Your Weekly Attenborough: Cichlidogyrus attenboroughi

By Nathaniel Scharping | May 11, 2018 5:14 pm
Cichlidogyrus attenboroughi. (Credit: Nikol Kmentová)

Cichlidogyrus attenboroughi. (Credit: Nikol Kmentová)

Let’s talk about soul mates.

It’s a nice concept, but functionally unworkable. There are just too many people out there for any one person you meet to be “the one.” In reality, it’s probably more like “one of roughly several million people, some marginally better than others.” And if we take the thought experiment at face value and assume that there were truly just one soul mate for each of us, our odds of finding them end up at around a hundredth of a percent even with some fairly strict limits imposed, as Randall Munroe of xkcd demonstrates.

Statistics may hold little regard for romance, but that doesn’t mean we can’t try anyway. The collective cultural output of humanity is seriously biased toward stories of romantic perfection, and much of our behavior is aligned accordingly.

Evolutionarily speaking, true love is a terrible idea, but it’s a reminder that one of the beautiful things about being human is having the power to tell evolution to screw off. So what if true love and “continuing the species” aren’t necessarily compatible — we’re doing just fine anyways.

It’s worth remembering, I think, that though it may be difficult and sometimes painful to search for someone you’re OK watching Netflix with for the rest of your life, the struggle of choosing is in itself a massive privilege.

I mean, sure, dating is hard, but at least you’re surrounded by other humans. Try finding love when you’re surrounded by 4,500 cubic miles of inky black water and stuck to the gills of a fish who’s constantly trying to scrape you off and send you to your doom. Now that’s a topic I’d love to see pop music take on.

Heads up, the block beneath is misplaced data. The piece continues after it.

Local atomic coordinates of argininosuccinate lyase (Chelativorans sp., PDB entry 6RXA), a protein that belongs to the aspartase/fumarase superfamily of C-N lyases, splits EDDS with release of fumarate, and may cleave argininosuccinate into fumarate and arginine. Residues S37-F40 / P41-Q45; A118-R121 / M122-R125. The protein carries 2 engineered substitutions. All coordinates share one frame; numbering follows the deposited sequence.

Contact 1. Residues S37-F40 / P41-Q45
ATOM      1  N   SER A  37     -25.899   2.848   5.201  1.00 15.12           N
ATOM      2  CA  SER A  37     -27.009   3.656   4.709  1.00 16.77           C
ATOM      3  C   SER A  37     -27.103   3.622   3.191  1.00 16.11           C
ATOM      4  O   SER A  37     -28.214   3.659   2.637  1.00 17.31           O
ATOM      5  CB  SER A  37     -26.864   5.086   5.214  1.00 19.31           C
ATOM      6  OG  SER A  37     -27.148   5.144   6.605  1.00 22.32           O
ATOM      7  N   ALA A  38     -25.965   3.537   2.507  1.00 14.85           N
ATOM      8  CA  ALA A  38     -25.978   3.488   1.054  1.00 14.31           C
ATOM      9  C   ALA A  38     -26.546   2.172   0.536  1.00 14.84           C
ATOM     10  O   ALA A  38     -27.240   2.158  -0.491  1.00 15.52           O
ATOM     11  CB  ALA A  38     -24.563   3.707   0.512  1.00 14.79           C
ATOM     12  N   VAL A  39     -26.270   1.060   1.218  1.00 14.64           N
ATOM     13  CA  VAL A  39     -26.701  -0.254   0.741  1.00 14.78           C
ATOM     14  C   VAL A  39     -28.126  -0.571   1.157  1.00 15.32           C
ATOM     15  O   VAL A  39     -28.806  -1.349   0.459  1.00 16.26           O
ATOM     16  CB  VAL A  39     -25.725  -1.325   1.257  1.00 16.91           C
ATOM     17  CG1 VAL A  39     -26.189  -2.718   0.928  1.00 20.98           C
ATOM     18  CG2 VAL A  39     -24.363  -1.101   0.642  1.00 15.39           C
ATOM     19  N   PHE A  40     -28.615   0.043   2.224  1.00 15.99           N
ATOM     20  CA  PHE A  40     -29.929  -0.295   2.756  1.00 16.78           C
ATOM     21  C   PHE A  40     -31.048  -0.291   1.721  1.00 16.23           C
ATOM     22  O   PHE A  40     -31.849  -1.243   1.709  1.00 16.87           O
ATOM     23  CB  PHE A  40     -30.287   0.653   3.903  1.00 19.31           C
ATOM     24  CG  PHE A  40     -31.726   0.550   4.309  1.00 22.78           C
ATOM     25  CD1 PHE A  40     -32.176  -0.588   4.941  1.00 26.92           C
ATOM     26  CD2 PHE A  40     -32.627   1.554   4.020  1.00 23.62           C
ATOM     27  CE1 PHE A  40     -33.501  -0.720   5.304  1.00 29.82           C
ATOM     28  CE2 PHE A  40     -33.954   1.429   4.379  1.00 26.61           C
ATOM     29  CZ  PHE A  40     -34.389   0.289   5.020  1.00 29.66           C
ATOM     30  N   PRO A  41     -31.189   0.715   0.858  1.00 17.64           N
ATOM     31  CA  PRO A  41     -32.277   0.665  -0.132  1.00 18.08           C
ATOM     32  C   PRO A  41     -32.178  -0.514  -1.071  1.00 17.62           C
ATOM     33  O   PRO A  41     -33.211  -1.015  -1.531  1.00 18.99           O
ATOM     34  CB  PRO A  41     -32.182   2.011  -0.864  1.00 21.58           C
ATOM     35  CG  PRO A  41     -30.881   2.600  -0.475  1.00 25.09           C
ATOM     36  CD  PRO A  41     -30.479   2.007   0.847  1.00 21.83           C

Such is the lot of the monogenean parasite Cichlidogyrus attenboroughi. They’ve evolved to live only on the gills of a single species of cichlid, Benthochromis horii, which inhabits the deeper regions of Africa’s Lake Tanganyika. Some 16 percent of the world’s freshwater sloshes around in the lake; it’s the second-largest in the world by volume and sprawls across over 12,000 square miles of surface area.

There are around 200 species of cichlid in the lake, and many have their own specific parasites. “There’s plenty of fish in the sea” doesn’t really apply here.

Life for C. attenboroughi, mainly consists of attaching themselves to the fishes’ gills with hooks of hardened tissue and hanging on tight. The cichlids, of course, don’t like this, and try to rub the parasites free. If the infection gets bad enough, it seems the fish can even begin to suffocate as they lose gill function. In either case, it’s not a good sign for the parasites, nor for their chances of reproducing.

Despite these drawbacks, the parasites have been around for a long, long time — you don’t get to be so specialized overnight. To keep going in that kind of environment takes some compromise. It represents, as with many of the species on Earth, a great constriction of possibilities. Love is a luxury that doesn’t exist for most.

Luckily for C. attenboroughi, there are usually a few members of the species on the unlucky cichlids that happen to be infected. And, to make things even easier, they’re all hermaphrodites. They have little trouble finding a mate, though if they cared about how good their sense of humor was, it might not go so well.

So, whatever you might think about soul mates, at least you can think about it. For most of us it’s hard to go even a couple hours without seeing another person. Whether they’re your soul mate or not is for you to decide.

Bonus David Attenborough Fact of the Week:

A young David Attenborough was mesmerized by a talk about frogs.

Last Week’s Attenborough: Cavisternum attenboroughi

CATEGORIZED UNDER: Living World
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